So why does Paul give these commands to the Corinthians? Because they were needed. Men and women in Corinth may have been refusing sex to their spouses—though possibly out of a pious motive of a perceived heightened spirituality. Of course this is not true piety, it is not more spiritual to break one’s marriage vows however pious one claims to be otherwise. The Pharisees excused a son’s obligations to his parents if he offered service to God instead. Jesus rebuked false piety and noted that it is in fact rejecting God’s commandment (Mark 7:9-11). Marriage is a commitment between one man and one woman for life with sexual fidelity. As such, marriage vows are an agreement to be both only and always sexually faithful to one’s wife. In modern parlance, marriage vows are a permanent consent to sex with one’s spouse.

This is why the terminology of “rape” is so difficult to apply. How do you apply an idea about consent, or lack thereof, in a situation where permanent consent has been vowed? The idea that a spouse can consent, or not, to sex on a daily or hourly basis in antithetical to marriage vows. The question of marital rape is asked in a language (or culture) of consent whereas the Bible has a language of sexual fidelity. Sex outside of marriage is wrong regardless of the amount of consent given by both parties. And sex inside of marriage is what has been vowed. The whole question of marital rape would seem absurd to many women in ancient times. “What do you mean you refuse to have sex with your husband because you don’t want to?”

Monday, 4 October 2021

Monday quote

Perfection is not when you have nothing to add. It's when you have nothing to take away.

Antoine de Saint-Exupery

Friday, 1 October 2021

The world into which some scholars stray

Adrian H N Green-Armytage writes in John Who Saw.
There is a world—I do not say a world in which all scholars live but one at any rate into which all of them sometimes stray, and which some of them seem permanently to inhabit—which is not the world in which I live.

In my world, if The Times and The Telegraph both tell one story in somewhat different terms, nobody concludes that one of them must have copied the other, nor that the variations in the story have some esoteric significance. But in that world of which I am speaking this would be taken for granted. There, no story is ever derived from the facts but always from somebody else's version of the same story.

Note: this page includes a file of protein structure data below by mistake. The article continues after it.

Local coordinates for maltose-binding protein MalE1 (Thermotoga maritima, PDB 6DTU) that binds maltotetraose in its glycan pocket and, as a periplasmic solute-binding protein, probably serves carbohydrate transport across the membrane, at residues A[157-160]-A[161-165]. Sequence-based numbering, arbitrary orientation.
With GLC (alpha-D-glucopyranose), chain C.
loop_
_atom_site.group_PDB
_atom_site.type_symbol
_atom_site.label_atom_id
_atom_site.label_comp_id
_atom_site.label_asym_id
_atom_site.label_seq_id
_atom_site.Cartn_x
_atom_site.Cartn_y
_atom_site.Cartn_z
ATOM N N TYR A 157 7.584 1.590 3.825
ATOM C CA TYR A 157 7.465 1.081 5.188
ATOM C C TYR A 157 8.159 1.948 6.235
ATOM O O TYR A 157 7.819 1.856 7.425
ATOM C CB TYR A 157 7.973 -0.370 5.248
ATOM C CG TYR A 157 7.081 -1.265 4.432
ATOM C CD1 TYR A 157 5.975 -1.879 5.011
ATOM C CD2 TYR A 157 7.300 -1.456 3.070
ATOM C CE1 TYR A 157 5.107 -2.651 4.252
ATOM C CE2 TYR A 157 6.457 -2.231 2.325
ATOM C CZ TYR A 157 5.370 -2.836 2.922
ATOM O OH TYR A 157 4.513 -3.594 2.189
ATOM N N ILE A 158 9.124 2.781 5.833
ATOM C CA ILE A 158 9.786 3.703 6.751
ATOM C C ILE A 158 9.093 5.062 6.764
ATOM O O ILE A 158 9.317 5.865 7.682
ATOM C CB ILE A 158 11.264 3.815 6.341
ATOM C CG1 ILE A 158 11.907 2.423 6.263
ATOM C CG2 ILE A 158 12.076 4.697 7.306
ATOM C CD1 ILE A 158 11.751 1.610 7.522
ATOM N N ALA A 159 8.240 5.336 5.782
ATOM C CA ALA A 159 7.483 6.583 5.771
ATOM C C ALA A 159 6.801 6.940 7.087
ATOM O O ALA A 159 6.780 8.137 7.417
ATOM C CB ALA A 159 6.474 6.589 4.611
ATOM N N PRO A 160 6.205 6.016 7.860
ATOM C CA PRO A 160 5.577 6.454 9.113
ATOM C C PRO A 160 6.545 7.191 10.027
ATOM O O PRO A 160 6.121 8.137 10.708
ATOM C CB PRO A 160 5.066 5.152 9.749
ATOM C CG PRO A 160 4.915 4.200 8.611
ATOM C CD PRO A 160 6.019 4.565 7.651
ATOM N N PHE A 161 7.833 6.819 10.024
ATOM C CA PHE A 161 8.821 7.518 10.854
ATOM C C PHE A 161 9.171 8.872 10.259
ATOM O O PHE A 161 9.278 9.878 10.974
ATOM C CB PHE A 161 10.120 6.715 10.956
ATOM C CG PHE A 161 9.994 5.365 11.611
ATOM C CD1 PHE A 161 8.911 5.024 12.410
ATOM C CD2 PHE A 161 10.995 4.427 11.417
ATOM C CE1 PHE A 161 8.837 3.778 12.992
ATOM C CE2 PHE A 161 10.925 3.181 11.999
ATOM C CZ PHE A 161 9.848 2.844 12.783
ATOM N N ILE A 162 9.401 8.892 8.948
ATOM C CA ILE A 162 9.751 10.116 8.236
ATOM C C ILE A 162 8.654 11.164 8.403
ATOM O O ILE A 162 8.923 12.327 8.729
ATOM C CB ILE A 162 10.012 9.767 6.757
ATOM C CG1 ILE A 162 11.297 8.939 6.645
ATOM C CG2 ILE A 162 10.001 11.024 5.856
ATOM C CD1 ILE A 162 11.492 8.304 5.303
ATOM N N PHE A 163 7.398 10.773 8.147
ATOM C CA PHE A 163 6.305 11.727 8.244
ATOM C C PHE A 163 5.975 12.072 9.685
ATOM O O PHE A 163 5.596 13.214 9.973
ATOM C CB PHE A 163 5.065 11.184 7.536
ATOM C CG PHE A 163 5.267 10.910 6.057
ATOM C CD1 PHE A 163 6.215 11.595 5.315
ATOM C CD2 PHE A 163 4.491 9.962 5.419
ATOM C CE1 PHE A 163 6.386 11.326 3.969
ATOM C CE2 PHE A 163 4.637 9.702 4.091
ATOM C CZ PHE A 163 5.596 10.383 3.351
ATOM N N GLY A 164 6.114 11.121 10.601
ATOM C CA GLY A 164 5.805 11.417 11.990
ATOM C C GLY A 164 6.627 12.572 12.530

Writers of books need earlier books as sources when they write ‘em.
Those earlier books, yet earlier books, and so ad infinitum.

In my world, almost every book, except some of those produced by Government departments, is written by one author. In that world almost every book is produced by a committee, and some of them by a whole series of committees.

In my world, if I read that Mr. Churchill, in 1935, said that Europe was heading for a disastrous war, I applaud his foresight. In that world no prophecy, however vaguely worded, is ever made except after the fact.

In my world we say, "The first world-war took place in 1914–1918." In that world they say, "The world-war narrative took shape in the third decade of the twentieth century."

In my world men and women live for a considerable time—seventy, eighty, even a hundred years—and they are equipped with a thing called memory. In that world (it would appear) they come into being, write a book, and forthwith perish, all in a flash, and it is noted of them with astonishment that they "preserve traces of primitive tradition" about things which happened well within their own adult lifetime.

Turning to more detailed matters, in my world, if a fisherman makes an unusually good catch, he counts and weighs and measures each fish and can accurately (even maddeningly) recall these statistics to memory until the end of his life. In that world a ‘draught of 153 great fishes’ is necessarily fictitious and the number must be symbolical. In my world, if a party of uneducated and probably superstitious men is sent out by moonlight to arrest a man who is said to be in league with the devil and to be able to work miracles, they go in some trepidation; and when the wizard suddenly appears out of the darkness and challenges them, using those words so awe-inspiring to Jewish ears, ‘I AM’, they are apt to be considerably taken aback. But in that other world it is ‘ludicrously unhistorical’ to suppose that the high priest’s servants ‘went back and fell to the ground’ in precisely these circumstances. In my world a man of even the humblest origin can become, by the end of his life, a very learned man. In that world a Galilean fisherman can never, as long as he lives, become acquainted with the writings of Philo or the terminology of contemporary religious and philosophical thought.

Sunday, 22 August 2021

Book groupings in the Old Testament

Modern Jews divide the Old Testament into 3 groupings. They are

  1. Torah (Law)
  2. Nevi’im (Prophets)
  3. Ketuvim (Writings)